|Publication number||US7177288 B2|
|Application number||US 09/998,008|
|Publication date||Feb 13, 2007|
|Filing date||Nov 28, 2001|
|Priority date||Nov 28, 2001|
|Also published as||US20030101306|
|Publication number||09998008, 998008, US 7177288 B2, US 7177288B2, US-B2-7177288, US7177288 B2, US7177288B2|
|Inventors||Stephen R. Mooney, Aaron K. Martin, Matthew B. Haycock, Bryan K. Casper, Shekhar Y. Borkar, Joseph T. Kennedy, James E. Jaussi|
|Original Assignee||Intel Corporation|
|Export Citation||BiBTeX, EndNote, RefMan|
|Patent Citations (27), Non-Patent Citations (6), Referenced by (11), Classifications (7), Legal Events (3)|
|External Links: USPTO, USPTO Assignment, Espacenet|
This invention relates to data transmission along a simultaneous bi-directional bus.
Busses are used to transmit data between various components in a computer or other device. For example, busses may be used to transmit data between a central processing unit, chipsets, memory, and peripheral components. Data transmission along busses occurs over discrete periods of time that are allocated for use by the components connected to the bus.
Typically, a pin is associated with each data line of a bus. Thus, as the width of busses increases, the number of pins needed by a component to be connected to a bus increases. Large numbers of pins hinder miniaturization of the components connected to the bus. Moreover, as the number of components connected to a bus increases, the timing and allocation of transmissions along the bus becomes increasingly complex and may ultimately slow down the operational speed of the device.
Like reference symbols in the drawings indicate like elements.
Devices 10 and 20 include, respectively, functional portions 50 and 60, which may be, for example, processors, memory storage units, control units, logic units, computational units, communication units, or other known units. Thus a functional portion 50 or 60 may be, for example, a microprocessor, chipsets (for example memory controllers, graphics controllers, and I/O controllers), a memory device, or an encoder or decoder for further data communication with a peripheral device. The devices 10 and 20 may each correspond to a single chip.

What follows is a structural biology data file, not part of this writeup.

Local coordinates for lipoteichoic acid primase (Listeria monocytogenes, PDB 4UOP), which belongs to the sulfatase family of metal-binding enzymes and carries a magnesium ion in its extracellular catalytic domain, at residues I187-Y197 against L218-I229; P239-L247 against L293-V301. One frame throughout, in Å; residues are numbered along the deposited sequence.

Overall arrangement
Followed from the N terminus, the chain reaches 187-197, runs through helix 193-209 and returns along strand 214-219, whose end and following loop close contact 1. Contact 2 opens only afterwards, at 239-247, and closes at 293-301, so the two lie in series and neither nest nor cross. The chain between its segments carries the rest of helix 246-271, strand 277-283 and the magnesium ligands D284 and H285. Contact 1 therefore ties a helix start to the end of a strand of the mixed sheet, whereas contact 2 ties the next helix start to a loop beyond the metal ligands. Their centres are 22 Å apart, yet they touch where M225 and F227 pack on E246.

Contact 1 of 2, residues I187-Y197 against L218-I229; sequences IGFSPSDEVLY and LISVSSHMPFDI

Functional portions 50 and 60 communicate over simultaneous bi-directional bus 30 using a transmitter 100 and receiver 150 of device 10, and a transmitter 200 and a receiver 250 of device 20. Transmitter 100 includes a high pass encoder 110, a buffering transmitter 120, and a high pass filter 130 in series, while transmitter 200 includes a low pass encoder 210, a buffering transmitter 220, and a low pass filter 230 in series. Receiver 150 includes a low pass filter 160, a buffering receiver 170, and a low pass decoder 180 in series, while receiver 250 includes a high pass filter 260, a buffering receiver 270, and a high pass decoder 280 in series.
The cutoff frequencies and encoding procedures of transmitters 100, 200 and receivers 150, 250 are selected so that data from transmitter 100 is decoded at receiver 250 and data from transmitter 200 is decoded at receiver 150. For example, high pass encoder 110 uses combinational logic to encode outbound messages from functional portion 50 to produce high frequency encoded message signals. To do this, high pass encoder 110 encodes outbound messages with a maximum run length and symbol shapes with selected spectral content in order to minimize the low frequency content of the high frequency encoded message signals. As used herein, run length represents the number of consecutive symbols with the same value.
The encoded message signals are augmented by transmitter 120, which may be implemented as, for example, a CMOS current mode transmitter or a voltage mode transmitter. GaAs- and SiGe-based transmitters may also be used. High pass filter 130 filters off any spurious harmonics or low frequency noise in the high frequency encoded message signals to ensure that the encoded message signals do not interfere with data transmission between transmitter 200 and receiver 150.
The high frequency encoded message signals from transmitter 100 are received by low pass filter 160 and high pass filter 260. Low pass filter 160 filters out the high frequency encoded message signals to prevent propagation into receiver 150. By contrast, high pass filter 260 passes the high frequency encoded message signals to buffering receiver 270, which boosts them and passes them along for decoding by high pass decoder 280. High pass decoder 280 uses complementary combinational logic to decode the high frequency encoded message signals into inbound messages for receipt by functional portion 60.